By spending so much time with non-human characters, Eo sometimes lapses into the cartoonish, as if we’re watching a live-action Disney movie. The horses become loyal, if at times dopey, companions, the donkeys become lovable and innocent Eeyore’s, and so on. Perhaps this desire to anthropomorphise and reduce the animals we see on screen to caricatures is a testament to our general inability to see animals as possessing an inner life – one that is wholly distinct to our own, and therefore unrecognisable. And yet, such caricatures are often the only way that those who live apart from animals most of their life can even begin to comprehend them.

All this is to say that I felt the film could’ve benefitted from some more fully fleshed out human relationships with the animals. Of course, the most intimate relationship is between Eo and his original owner, Magda, who performs with him under the stage name Kasandra (I wonder how significant it is that the most intimate relationship between a human and an animal in the film is only formed within a literal circus of exploitation, where animals are tortured daily for our own entertainment). Yet, their relationship only spans the first 10-15 minutes, and we never hear from Kasandra again. I’m left wondering whether my desire to see them both reunited eventually was just an all-too-human desire for a happy (cartoonish) ending; Skolimowski’s reality is far more uncompromising…

In the place of these human relationships, we have Michal Dymek’s incredible cinematography, and Paweł Mykietyn’s score (just listen to the trailer for a flavour of it: the delicacy beauty of the strings straining over the blazing horns). The visuals transform mundane scenes – such as a donkey trotting through open moorland – into ones of epic proportions. In one of the film’s most spectacular visual flourish, the world is transformed into a monochromatic vision of infrared as we ride with the wind, following the blades of a wind turbine as it cuts through the air (and then cuts a beautiful bird down from the sky). Later on, we are treated to pure visual poetry – as Eo crosses over dam, we see water roaring in reverse, a never-ending torrent of currents and swells, aggressive and unfathomable. Nature can fuck you up, it seems, even as we try our best to tame in into our own image.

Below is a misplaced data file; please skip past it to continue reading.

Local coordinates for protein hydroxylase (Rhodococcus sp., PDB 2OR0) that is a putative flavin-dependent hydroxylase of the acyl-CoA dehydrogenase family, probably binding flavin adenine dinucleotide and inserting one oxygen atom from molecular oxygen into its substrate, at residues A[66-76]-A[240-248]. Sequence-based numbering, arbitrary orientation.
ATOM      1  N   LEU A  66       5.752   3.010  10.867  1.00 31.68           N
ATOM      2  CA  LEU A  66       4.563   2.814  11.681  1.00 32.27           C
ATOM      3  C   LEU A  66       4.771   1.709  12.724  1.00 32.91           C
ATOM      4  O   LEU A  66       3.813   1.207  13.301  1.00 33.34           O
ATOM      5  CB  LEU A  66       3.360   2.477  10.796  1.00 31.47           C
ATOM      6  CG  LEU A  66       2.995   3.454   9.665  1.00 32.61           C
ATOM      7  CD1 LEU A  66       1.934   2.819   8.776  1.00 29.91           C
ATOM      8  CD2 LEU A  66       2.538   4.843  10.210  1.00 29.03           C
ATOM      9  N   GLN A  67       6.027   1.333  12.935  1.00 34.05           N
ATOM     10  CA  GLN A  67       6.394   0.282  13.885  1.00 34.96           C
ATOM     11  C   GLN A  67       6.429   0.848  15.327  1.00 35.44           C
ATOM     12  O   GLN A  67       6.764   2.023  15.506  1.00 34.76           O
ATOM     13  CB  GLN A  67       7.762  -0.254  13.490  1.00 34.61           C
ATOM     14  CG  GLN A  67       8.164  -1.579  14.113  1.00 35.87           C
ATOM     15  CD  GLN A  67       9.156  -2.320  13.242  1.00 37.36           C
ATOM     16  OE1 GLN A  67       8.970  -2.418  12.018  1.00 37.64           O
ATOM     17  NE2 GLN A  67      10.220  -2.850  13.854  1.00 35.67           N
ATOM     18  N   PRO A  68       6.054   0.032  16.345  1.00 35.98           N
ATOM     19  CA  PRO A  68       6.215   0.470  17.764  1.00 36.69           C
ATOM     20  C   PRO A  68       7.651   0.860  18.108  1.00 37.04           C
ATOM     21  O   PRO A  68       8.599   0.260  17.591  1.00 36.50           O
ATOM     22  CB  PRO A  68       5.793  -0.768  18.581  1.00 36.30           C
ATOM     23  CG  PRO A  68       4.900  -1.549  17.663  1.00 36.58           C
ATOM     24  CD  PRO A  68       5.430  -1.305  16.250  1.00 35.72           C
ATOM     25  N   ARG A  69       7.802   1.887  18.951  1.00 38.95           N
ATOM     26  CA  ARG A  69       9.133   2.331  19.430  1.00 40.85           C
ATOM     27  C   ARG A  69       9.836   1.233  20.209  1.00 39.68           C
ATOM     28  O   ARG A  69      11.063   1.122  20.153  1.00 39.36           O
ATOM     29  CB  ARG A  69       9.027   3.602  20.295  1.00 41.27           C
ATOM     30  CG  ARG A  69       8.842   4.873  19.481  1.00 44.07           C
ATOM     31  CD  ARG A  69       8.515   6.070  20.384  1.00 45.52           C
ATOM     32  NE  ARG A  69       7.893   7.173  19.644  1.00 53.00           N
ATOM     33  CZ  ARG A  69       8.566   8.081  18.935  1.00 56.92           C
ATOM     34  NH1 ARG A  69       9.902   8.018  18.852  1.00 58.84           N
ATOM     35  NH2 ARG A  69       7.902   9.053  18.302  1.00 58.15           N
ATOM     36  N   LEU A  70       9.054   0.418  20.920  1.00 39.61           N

Skolimowski has said that he wanted ‘above all to make an emotional film […] much more than in any of my previous films’. This is not an animal-rights tirade, nor a sermon on the wrongs of man, but it is a film whose scenes linger uncomfortably long as you sit in the silence after the final black screen appears (even if they don’t leave you bawling your eyes out in the end!)